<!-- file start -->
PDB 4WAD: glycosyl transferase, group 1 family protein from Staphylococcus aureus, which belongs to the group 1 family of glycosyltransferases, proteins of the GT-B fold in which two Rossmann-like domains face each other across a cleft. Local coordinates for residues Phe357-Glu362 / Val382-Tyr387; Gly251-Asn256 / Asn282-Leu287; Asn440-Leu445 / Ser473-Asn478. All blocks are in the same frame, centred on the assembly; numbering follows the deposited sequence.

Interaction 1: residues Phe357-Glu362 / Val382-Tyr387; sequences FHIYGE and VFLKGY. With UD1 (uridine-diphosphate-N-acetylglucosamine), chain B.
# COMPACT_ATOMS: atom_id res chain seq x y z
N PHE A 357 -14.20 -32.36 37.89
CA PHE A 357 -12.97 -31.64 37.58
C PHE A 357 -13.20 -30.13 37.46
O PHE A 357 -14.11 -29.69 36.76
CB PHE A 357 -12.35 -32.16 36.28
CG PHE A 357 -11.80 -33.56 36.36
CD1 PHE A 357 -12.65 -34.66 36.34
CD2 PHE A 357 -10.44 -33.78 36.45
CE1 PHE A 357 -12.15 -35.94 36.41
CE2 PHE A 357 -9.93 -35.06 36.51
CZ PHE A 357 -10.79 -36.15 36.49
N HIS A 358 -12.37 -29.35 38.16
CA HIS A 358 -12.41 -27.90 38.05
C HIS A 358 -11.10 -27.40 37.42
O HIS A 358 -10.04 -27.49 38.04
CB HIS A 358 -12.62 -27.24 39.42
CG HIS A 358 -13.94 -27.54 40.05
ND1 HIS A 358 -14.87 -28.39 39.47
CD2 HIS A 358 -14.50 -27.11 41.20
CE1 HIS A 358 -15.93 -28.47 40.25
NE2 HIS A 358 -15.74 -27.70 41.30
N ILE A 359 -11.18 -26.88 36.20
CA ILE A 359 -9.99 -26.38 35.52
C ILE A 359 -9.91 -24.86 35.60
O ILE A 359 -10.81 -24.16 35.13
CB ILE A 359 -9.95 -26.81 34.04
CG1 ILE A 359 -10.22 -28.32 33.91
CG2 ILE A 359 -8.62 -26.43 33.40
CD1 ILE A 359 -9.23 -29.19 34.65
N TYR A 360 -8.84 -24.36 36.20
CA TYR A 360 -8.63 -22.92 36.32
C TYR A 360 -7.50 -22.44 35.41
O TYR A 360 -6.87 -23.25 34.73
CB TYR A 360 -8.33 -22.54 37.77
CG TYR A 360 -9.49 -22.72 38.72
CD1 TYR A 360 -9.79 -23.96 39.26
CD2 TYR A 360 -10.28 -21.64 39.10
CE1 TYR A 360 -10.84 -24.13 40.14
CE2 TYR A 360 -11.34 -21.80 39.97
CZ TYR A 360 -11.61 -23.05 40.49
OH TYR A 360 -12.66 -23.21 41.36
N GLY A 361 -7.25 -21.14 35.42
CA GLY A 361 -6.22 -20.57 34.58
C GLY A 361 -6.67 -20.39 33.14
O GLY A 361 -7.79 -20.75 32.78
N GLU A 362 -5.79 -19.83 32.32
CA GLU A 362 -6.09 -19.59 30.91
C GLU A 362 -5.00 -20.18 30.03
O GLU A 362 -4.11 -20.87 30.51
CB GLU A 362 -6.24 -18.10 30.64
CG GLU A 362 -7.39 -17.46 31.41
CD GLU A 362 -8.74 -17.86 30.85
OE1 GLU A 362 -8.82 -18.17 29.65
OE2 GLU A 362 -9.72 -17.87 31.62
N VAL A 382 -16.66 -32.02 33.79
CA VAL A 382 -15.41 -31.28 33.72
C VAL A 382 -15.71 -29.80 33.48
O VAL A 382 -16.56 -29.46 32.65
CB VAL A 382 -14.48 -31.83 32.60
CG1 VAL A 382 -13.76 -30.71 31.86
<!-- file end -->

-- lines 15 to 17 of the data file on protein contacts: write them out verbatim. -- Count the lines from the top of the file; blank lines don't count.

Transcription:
N HIS A 358 -12.37 -29.35 38.16
CA HIS A 358 -12.41 -27.90 38.05
C HIS A 358 -11.10 -27.40 37.42